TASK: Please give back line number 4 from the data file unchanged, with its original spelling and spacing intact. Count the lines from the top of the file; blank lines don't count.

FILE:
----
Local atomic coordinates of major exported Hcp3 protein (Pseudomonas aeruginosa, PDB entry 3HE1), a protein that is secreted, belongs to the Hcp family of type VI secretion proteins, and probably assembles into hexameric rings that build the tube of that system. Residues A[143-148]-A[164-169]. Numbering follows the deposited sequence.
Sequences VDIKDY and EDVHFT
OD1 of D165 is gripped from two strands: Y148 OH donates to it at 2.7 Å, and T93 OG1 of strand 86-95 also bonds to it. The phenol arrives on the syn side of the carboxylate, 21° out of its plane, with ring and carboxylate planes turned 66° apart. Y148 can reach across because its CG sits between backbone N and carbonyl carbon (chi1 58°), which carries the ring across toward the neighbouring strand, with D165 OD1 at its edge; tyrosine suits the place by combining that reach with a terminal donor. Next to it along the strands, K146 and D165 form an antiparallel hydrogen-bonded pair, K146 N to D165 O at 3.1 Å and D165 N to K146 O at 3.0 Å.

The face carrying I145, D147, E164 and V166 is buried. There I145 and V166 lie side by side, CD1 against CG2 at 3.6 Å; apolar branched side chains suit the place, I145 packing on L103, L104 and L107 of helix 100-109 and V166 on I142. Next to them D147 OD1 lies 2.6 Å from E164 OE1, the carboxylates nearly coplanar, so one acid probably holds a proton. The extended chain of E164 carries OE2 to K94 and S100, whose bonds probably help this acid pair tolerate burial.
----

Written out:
The face carrying I145, D147, E164 and V166 is buried. There I145 and V166 lie side by side, CD1 against CG2 at 3.6 Å; apolar branched side chains suit the place, I145 packing on L103, L104 and L107 of helix 100-109 and V166 on I142. Next to them D147 OD1 lies 2.6 Å from E164 OE1, the carboxylates nearly coplanar, so one acid probably holds a proton. The extended chain of E164 carries OE2 to K94 and S100, whose bonds probably help this acid pair tolerate burial.